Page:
Unit 3 AN AGE OF ACCELERATING CONNECTIONS 500–1500 Chapter 9 East Asian Connections, 300-1300 Notes, Part I
The Han Dynasty 202 BCE – 220 CE Lui Bang (LYOH BONG) – a man of peasant origin who became the emperor. He came to be known as Han Gaozu (“Exalted Emperor of Han”) Confucian principals rather than legalism were favored. Continued the same type of government system developed by the Qin.
The Han dynasty collapsed around 220 C.E. 1. led to 300 years of political fragmentation 2. nomadic incursion from the north 3. conditions discredited Confucianism in many eyes 4. Chinese migration southward to Yangzi River valley began
And, How did the Chinese and their nomadic neighbors to the north view each other?
Big Picture Questions 1. In what ways did Tang and Song dynasty China resemble the classical Han dynasty period, and in what ways had China changed? Tang and Song dynasty China resembled the Han dynasty period in a number of ways, including the maintenance of the imperial political system, and the importance of a professional bureaucracy formally trained and subject to competitive exams. Also similar was a focus on establishing a dominant political position in East Asia that was recognized by China’s neighbors; an interest in and support for long-distance trade; and the continued importance of the Confucian tradition in elite society.
Tighter unification of northern and southern China through a vast waterway system; the long- term migration of Chinese populations south into the Yangzi River valley after 220 c.e.; and an economic revolution that made it the richest empire on earth. There was rapid population growth, from 50 million to 60 million people during the Tang, which was spurred in part by a remarkable growth in agricultural production. The economy of China became the most highly commercialized in the world and became more active in long-distance trade than during the Han dynasty. 1. In what ways did Tang and Song dynasty China resemble the classical Han dynasty period, and in what ways had China changed?
1.Sui dynasty (589–618) reunified China a. Sui rulers vastly extended the canal system b. but their ruthlessness and failure to conquer Korea alienated people, exhausted state’s resources c. dynasty was overthrown, but state didn’t disintegrate 2.Tang (618–907) and Song (960–1279) dynasties built on Sui foundations a. established patterns of Chinese life that lasted into 20th century b. regarded as a golden age of arts and literature “Golden Age” Why are the centuries of the Tang and Song dynasties in China sometimes referred to as a “golden age”?
Map 9.1 Tang and Song Dynasty China During the postclassical millennium, China interacted extensively with its neighbors. The Tang dynasty extended Chinese control deep into Central Asia, while the Song dynasty witnessed incursions by the nomadic Jurchen people, who created the Jin Empire, which ruled parts of northern China. Notice the great canal that links both the Yellow and Yangzi Rivers.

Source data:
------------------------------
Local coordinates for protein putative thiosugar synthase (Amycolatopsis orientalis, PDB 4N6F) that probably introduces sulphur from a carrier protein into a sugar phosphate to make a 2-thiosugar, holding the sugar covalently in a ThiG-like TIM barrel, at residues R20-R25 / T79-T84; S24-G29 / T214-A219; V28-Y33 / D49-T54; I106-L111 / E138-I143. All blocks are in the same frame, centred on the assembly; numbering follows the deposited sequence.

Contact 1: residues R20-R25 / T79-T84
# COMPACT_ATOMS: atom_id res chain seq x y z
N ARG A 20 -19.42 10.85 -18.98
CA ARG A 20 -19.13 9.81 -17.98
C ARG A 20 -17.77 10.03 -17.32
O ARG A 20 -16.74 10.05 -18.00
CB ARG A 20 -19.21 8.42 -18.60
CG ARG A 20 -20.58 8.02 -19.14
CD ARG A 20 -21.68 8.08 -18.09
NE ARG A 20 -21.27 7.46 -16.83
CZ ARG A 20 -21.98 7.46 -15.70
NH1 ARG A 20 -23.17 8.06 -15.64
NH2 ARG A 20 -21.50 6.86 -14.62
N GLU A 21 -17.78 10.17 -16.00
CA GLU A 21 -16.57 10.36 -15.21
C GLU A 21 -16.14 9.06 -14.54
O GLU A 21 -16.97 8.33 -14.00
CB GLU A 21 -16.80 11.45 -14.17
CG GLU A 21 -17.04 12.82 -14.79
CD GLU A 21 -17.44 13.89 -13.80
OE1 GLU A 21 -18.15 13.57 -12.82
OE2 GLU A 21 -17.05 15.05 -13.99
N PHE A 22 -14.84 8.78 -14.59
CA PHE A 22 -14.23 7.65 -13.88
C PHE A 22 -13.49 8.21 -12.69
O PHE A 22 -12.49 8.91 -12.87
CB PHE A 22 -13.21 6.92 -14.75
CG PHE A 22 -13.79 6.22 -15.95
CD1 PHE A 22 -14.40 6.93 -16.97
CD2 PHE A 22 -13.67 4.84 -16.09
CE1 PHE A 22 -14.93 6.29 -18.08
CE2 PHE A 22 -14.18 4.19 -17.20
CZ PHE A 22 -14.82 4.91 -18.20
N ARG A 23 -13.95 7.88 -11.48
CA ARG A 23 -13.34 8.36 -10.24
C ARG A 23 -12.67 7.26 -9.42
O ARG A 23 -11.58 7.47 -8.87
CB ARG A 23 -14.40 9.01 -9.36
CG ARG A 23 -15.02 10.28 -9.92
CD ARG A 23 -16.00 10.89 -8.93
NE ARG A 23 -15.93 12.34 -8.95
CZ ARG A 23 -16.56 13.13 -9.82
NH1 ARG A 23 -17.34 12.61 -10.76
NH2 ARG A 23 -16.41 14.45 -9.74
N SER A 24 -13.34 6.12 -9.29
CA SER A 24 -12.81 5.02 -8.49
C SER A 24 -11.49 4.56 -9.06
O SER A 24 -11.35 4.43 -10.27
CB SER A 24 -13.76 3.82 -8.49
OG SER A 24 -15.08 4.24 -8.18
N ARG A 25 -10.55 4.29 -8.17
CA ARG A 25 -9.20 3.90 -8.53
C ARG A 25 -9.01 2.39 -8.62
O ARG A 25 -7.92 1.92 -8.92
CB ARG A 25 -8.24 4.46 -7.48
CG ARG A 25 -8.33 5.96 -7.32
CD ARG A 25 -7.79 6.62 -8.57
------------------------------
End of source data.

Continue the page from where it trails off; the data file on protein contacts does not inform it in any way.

Also, In what ways did women’s lives change during the Tang and Song dynasties? Song Era wasn’t very “golden” for women During the Tang dynasty, elite women in the north had had greater freedom (influence of steppe nomads) Song: tightening of patriarchal restrictions on women Textile production became larger scale, displacing women from their traditional role in the industry Women found other roles in cities: prosperity of the elite created demand for concubines, entertainers, courtesans, prostitutes In the visual source, An Elite Night Party, women are depicted as entertainers and temptresses.
Foot Binding literature highlighted the subjection of women foot binding started in 10th or 11th century C.E. was associated with images of female beauty and eroticism kept women restricted to the house
Although the Song Dynasty returned to Confucian ways: women's property rights expanded and lower-ranking but ambitious officials strongly urged the education of women, so that they might more effectively raise their sons and increase the family’s fortune. Some positive trends for women during Song
The term martial arts refers to arts of combat and self-defense. They are a significant part of Asian history and culture. Chinese martial arts were highly visible already during the Han dynasty. Later, in 495, a Zen Buddhist monastery began developing methods of physical training known today as kung fu. In the Tang Dynasty, descriptions of sword dances were immortalized in poems by Li Bai. In the Song Dynasty, xiangpu contests were sponsored by the imperial courts. The modern concepts of wushu (kung fu) were fully developed by the Ming Dynasty.